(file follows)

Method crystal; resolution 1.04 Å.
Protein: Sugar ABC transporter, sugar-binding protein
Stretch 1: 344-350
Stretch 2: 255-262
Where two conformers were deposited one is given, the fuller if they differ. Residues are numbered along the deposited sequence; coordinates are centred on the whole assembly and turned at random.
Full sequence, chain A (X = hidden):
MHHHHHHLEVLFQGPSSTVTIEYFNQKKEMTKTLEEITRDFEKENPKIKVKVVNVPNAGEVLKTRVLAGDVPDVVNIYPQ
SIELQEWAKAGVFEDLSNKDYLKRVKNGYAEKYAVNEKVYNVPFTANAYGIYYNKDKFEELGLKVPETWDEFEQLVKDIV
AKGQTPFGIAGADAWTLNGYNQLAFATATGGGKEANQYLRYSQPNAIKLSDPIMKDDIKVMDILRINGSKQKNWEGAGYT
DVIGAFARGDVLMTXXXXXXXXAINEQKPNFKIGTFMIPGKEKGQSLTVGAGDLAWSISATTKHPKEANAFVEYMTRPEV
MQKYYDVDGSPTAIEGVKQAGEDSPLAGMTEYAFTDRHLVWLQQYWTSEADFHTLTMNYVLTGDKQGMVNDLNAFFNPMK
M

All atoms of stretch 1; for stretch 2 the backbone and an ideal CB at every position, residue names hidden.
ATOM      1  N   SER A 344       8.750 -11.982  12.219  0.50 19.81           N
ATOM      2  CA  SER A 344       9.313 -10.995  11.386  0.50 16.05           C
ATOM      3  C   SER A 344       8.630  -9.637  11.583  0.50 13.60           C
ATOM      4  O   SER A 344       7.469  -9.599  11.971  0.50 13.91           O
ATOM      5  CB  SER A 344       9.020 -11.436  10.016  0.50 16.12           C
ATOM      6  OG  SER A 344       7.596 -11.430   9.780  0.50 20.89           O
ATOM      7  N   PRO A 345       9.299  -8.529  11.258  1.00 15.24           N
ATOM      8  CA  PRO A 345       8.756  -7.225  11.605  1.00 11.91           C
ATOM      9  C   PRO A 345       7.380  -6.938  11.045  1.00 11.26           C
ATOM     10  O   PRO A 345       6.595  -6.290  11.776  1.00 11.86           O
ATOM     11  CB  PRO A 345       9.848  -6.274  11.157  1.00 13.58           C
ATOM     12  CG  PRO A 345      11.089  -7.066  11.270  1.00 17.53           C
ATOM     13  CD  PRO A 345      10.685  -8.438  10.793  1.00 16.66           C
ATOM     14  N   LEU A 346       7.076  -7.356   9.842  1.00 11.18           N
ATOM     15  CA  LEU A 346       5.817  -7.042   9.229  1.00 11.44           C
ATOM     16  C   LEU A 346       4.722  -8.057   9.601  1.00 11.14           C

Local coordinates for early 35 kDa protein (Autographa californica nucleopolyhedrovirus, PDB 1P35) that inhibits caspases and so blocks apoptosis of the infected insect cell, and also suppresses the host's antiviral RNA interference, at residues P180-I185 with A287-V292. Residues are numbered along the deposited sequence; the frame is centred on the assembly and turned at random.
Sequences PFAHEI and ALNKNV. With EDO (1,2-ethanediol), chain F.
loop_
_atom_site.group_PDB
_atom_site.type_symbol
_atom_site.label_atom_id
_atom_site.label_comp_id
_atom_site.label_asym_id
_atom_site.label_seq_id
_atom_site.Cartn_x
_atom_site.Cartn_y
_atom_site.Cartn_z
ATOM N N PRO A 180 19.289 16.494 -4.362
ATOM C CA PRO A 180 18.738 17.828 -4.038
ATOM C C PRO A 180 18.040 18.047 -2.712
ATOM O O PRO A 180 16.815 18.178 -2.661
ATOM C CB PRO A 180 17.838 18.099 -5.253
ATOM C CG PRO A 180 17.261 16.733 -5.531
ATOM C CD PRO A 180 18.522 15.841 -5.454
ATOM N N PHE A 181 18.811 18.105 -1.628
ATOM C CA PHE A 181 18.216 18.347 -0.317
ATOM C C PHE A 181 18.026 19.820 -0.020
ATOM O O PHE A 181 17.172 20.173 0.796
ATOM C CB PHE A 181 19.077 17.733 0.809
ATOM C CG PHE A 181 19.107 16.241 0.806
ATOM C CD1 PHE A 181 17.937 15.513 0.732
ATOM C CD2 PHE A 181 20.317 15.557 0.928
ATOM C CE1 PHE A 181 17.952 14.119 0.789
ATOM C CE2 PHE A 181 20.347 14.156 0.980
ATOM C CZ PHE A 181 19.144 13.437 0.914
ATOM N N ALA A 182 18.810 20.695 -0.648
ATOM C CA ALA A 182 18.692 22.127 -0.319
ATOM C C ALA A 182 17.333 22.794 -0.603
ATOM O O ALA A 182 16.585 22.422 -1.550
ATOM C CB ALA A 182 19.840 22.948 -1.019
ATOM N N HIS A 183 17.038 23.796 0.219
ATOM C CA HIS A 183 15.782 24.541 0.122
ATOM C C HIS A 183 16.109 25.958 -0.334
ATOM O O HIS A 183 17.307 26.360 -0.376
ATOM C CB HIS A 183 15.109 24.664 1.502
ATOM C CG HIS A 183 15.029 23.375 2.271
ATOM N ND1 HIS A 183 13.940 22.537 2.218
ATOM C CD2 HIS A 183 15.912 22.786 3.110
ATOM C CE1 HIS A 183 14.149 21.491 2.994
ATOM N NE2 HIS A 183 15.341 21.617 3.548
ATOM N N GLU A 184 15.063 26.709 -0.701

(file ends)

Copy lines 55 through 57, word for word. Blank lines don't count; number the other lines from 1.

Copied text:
ATOM C CD1 PHE A 181 17.937 15.513 0.732
ATOM C CD2 PHE A 181 20.317 15.557 0.928
ATOM C CE1 PHE A 181 17.952 14.119 0.789